In a little over a month I'll be heading to a residency on a secluded lake near the Boundary Waters Canoe Area Wilderness of Minnesota.
The Boundary Waters is part of Superior National Forest—over a million acres of glacially-carved landscape filled with cliffs, canyons, rock formations, beaches, lakes, streams, islands, and north woods forests. According to the US Forest Service, it's one of the most visited wildernesses in the United States, set aside in 1926 to "preserve its primitive character and made a part of the National Wilderness Preservation System in 1964 with subsequent legislation in 1978."
While most visitors travel the Boundary Waters on foot and canoe, camping in the wilderness, I'll be based at the Tofte Lake Center as part of their Emerging Artists Program funded by the Jerome Foundation. I'll be there with two other Minnesota-based artists and four artists from Brooklyn, NY. Our group will include a singer, actors and dancers, a photographer, a playwright, a choreographer, a sculptor, a storyteller, and a poet (that's me!).
There are a few reasons why I'm looking forward to this residency. It will be my first time attending a group residency—at my previous residencies I have been the only person participating. I'm excited to be part of a cohort of interdisciplinary artists coming from different places, mediums, and backgrounds. This one will still be pretty self-directed in terms of creative output, but I'm looking forward to eating with other people, exploring with them, and learning about their projects. Solo residencies are important in terms of giving you time and space, but can sometimes feel a little lonely. I'll probably do a blog post comparing the two experiences (pros and cons of solo versus cohort) sometime in the future.
In preparation I've been learning a lot about Northern Minnesota and the Boundary Waters, which has been fascinating. The North Shore of Minnesota (along Lake Superior) is one of my favorite parts of this entire state, but I've never explored much to the northwest. I'll be spending my week there generating new work for my manuscript of erasure poems sourced from scientific and natural texts—specifically poems sourced from Minnesota-centric texts.
Erasure poetry is a form of found poetry where words are taken away from an existing text. Punctuation, capitalization, and line breaks are sometimes altered, but no words are added to the piece beyond the original source text.
You can see examples of erasures from an ornithology textbook over at Entropy Magazine. Some of the source texts I'll be bringing with me to the residency are listed and depicted here. Most of these were purchased from thrift stores, library or used book sales, or donated by friends. I've been particularly drawn to vintage instructional books. I find that these books have intriguing illustrations (that sometimes complement or add context to my poems) and surprising language, providing a good challenge in terms of finding the poetry in inherently "non-poetic" texts.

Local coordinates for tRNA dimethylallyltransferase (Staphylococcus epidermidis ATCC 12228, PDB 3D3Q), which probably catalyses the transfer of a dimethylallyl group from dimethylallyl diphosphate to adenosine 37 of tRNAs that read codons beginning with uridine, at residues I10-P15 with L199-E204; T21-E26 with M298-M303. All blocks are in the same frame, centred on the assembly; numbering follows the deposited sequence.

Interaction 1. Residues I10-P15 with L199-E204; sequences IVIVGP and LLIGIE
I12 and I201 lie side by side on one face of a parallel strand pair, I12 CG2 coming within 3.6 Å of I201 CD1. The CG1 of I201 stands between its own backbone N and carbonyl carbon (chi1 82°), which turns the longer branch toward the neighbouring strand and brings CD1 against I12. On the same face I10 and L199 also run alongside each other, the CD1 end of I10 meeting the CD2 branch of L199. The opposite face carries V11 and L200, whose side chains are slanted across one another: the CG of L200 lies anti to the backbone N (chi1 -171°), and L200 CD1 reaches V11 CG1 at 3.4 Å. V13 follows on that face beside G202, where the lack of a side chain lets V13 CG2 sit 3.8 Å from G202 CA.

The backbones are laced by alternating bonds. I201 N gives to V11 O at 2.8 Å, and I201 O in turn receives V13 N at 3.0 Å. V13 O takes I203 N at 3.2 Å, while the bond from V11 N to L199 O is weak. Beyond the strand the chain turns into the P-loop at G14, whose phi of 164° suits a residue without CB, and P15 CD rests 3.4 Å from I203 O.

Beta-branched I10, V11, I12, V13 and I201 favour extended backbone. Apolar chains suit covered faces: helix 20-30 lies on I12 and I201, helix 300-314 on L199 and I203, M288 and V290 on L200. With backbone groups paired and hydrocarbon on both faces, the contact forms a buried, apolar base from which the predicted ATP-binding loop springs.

- “The Compact Book of Small Game and Varmints” by Ray Ovington (J.L. Pratt, 1965)
- “The Rock Book” by Carroll Lane Fenton and Mildred Adams Fenton (Doubleday & Co., 1948)
- “A Laboratory and Field Manual of Ornithology” by Olin Sewall Pettingill (Burgess Pub. Co., 1967)
- “How to Draw Trees” by Gregory Brown (Studio Ltd, 1957)
- “The Adventure Book of Chemistry” by Lazer Goldberg (Capitol Pub. Co., 1962)
- "America's Wonderlands. The scenic national parks and monuments of the United States" from the National Geographic Society of America (Washington, 1966)
- "Minnesota, Past and Present" by Antoinette E. Ford (Lyons and Carnahan, 1951)
- "Telephone Almanac for 1960" from the American Telephone and Telegraph Company (Bell Telephone System, 1960)
- "Prairie Skies: The Minnesota Weather Book" by Paul Douglas (Voyageur Press, 1990)
- "Kitchi-Gami: Wanderings Round Lake Superior" by J. G. Kohl (Ross and Haines, Inc., 1956)
- "Gopher Tales: Stories from the History of Minnesota" by Antoinette E. Ford (Lyons & Carnahan, 1938)
- "Minnesota Public Lands, 1983" prepared by Land Management Information Center Minnesota State Planning Agency in cooperation with Land Bureau Minnesota Department of Natural Resources (1983)
- "The Rocky Coast" by Rachel Carson (McCall, 1971)
If you have any last minute ideas for Minnesota-specific books that seem to match the ones described above, please let me know. Books that are valuable don't work as well since I typically alter them as part of my process. But if you're thrifting and you see something that would be perfect, get in touch! I still have a few weeks left before I head out. I'll have limited internet/cell access while I'm there, but I'll be sure to share pictures post-residency. I'm crossing my fingers for a bear sighting!
Many thanks to the Tofte Lake Center for selecting me for the Emerging Artist Program, to the Jerome Foundation for making opportunities like this possible, to Lorraine Hansen for her book donations, and to my partner Tyler who will be holding down the fort while I'm out exploring the northern-most edges of Minnesota.